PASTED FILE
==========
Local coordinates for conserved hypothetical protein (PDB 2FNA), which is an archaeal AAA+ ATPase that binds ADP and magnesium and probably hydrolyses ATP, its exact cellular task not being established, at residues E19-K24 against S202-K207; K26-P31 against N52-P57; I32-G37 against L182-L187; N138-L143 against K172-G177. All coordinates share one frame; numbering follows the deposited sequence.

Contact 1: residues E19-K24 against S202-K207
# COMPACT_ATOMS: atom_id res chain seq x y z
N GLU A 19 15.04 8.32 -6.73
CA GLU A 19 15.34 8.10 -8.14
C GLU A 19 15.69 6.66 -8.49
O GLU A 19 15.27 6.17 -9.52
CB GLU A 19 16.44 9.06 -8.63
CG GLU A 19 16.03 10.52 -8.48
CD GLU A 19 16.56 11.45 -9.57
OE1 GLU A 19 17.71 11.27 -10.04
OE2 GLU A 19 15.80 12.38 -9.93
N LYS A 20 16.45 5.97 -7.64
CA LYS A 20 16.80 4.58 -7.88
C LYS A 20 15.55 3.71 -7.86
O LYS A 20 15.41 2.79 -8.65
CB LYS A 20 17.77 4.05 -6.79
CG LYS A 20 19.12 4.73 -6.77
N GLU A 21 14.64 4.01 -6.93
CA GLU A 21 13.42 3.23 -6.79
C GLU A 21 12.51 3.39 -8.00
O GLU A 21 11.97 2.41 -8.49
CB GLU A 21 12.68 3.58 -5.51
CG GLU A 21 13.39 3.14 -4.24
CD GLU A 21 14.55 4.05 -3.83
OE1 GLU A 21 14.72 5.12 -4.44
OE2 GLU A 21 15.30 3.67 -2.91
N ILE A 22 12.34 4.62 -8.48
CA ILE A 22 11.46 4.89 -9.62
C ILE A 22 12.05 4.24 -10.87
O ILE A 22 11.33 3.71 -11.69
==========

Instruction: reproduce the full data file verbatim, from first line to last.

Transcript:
Local coordinates for conserved hypothetical protein (PDB 2FNA), which is an archaeal AAA+ ATPase that binds ADP and magnesium and probably hydrolyses ATP, its exact cellular task not being established, at residues E19-K24 against S202-K207; K26-P31 against N52-P57; I32-G37 against L182-L187; N138-L143 against K172-G177. All coordinates share one frame; numbering follows the deposited sequence.

Contact 1: residues E19-K24 against S202-K207
# COMPACT_ATOMS: atom_id res chain seq x y z
N GLU A 19 15.04 8.32 -6.73
CA GLU A 19 15.34 8.10 -8.14
C GLU A 19 15.69 6.66 -8.49
O GLU A 19 15.27 6.17 -9.52
CB GLU A 19 16.44 9.06 -8.63
CG GLU A 19 16.03 10.52 -8.48
CD GLU A 19 16.56 11.45 -9.57
OE1 GLU A 19 17.71 11.27 -10.04
OE2 GLU A 19 15.80 12.38 -9.93
N LYS A 20 16.45 5.97 -7.64
CA LYS A 20 16.80 4.58 -7.88
C LYS A 20 15.55 3.71 -7.86
O LYS A 20 15.41 2.79 -8.65
CB LYS A 20 17.77 4.05 -6.79
CG LYS A 20 19.12 4.73 -6.77
N GLU A 21 14.64 4.01 -6.93
CA GLU A 21 13.42 3.23 -6.79
C GLU A 21 12.51 3.39 -8.00
O GLU A 21 11.97 2.41 -8.49
CB GLU A 21 12.68 3.58 -5.51
CG GLU A 21 13.39 3.14 -4.24
CD GLU A 21 14.55 4.05 -3.83
OE1 GLU A 21 14.72 5.12 -4.44
OE2 GLU A 21 15.30 3.67 -2.91
N ILE A 22 12.34 4.62 -8.48
CA ILE A 22 11.46 4.89 -9.62
C ILE A 22 12.05 4.24 -10.87
O ILE A 22 11.33 3.71 -11.69